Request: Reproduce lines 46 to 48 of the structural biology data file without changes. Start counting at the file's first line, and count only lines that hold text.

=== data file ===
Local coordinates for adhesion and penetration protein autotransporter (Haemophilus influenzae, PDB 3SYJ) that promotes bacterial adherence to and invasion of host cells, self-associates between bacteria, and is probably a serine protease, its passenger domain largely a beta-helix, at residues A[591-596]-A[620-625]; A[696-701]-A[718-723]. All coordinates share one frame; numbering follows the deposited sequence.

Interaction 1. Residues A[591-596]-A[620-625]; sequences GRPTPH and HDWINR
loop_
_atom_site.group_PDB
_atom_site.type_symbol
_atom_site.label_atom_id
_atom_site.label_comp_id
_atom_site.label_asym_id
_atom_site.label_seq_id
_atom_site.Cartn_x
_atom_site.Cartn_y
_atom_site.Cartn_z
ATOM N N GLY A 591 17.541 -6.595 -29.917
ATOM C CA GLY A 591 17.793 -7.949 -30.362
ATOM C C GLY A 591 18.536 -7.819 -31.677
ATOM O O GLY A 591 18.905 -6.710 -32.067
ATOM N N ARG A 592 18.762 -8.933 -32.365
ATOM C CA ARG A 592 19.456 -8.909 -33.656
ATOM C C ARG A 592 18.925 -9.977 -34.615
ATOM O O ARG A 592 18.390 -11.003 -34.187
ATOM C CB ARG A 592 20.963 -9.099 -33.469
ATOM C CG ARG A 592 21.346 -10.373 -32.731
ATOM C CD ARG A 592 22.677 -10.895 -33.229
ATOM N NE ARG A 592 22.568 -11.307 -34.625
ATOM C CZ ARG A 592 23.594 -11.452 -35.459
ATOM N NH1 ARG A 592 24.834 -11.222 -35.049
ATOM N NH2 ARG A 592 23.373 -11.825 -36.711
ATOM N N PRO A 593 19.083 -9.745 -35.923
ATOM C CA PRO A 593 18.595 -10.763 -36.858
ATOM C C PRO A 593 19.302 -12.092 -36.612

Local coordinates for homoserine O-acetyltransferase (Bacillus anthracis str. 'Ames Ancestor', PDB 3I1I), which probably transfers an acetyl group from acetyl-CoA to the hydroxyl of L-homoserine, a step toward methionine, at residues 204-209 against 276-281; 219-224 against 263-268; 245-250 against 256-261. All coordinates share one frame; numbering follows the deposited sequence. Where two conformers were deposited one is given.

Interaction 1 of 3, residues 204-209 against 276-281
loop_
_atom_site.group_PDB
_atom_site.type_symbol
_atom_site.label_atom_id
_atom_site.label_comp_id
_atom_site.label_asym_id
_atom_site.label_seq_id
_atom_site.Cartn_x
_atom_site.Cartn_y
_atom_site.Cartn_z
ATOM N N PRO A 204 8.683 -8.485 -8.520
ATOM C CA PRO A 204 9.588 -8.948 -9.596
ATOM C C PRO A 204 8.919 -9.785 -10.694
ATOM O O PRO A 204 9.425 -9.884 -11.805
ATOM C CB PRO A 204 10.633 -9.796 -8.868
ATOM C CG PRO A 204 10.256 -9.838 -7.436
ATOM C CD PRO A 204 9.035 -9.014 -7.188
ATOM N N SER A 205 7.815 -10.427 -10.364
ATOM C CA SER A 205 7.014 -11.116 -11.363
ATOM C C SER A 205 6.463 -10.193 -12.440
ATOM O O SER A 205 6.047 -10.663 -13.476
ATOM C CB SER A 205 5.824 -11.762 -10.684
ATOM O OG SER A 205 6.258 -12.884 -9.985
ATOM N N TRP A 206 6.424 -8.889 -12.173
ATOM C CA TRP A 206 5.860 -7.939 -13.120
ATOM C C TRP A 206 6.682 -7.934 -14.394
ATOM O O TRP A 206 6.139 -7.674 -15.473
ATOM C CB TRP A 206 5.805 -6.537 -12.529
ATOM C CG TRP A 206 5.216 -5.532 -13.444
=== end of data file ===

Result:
ATOM O O PRO A 204 9.425 -9.884 -11.805
ATOM C CB PRO A 204 10.633 -9.796 -8.868
ATOM C CG PRO A 204 10.256 -9.838 -7.436